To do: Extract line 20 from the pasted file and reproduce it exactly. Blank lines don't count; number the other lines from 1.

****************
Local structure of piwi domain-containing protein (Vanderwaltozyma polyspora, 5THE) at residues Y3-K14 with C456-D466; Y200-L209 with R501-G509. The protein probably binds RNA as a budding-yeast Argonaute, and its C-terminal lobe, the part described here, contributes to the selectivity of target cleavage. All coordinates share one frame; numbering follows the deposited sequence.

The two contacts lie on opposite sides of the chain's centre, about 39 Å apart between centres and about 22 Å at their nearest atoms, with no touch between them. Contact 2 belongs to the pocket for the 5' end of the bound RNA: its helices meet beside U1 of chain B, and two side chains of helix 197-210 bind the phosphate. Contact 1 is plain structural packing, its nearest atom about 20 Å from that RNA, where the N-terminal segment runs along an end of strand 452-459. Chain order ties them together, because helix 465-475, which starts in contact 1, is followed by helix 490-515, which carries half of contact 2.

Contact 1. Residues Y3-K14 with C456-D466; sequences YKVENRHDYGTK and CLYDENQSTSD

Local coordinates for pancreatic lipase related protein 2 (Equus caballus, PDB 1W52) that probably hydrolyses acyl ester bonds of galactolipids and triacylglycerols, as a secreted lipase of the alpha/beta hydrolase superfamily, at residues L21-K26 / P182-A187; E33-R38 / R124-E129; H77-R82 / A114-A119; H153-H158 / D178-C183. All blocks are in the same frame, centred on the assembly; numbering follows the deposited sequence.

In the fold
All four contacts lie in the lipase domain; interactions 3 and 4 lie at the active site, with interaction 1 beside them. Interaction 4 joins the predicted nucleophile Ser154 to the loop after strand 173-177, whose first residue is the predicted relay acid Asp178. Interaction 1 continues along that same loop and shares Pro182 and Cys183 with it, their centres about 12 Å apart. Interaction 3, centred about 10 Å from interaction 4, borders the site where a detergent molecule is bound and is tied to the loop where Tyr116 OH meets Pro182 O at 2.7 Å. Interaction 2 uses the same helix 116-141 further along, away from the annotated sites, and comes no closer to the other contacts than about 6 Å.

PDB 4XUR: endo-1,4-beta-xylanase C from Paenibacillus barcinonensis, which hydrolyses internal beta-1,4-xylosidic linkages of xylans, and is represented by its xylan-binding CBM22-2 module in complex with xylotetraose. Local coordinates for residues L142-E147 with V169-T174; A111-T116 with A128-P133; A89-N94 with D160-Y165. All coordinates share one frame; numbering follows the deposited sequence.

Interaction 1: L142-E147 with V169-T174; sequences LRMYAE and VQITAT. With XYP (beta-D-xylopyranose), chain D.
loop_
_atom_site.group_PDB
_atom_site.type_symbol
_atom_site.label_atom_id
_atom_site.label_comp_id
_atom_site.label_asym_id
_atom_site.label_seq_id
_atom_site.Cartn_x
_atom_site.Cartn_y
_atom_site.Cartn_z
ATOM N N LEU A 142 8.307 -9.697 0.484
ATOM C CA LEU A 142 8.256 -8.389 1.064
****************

ATOM C CA LEU A 142 8.256 -8.389 1.064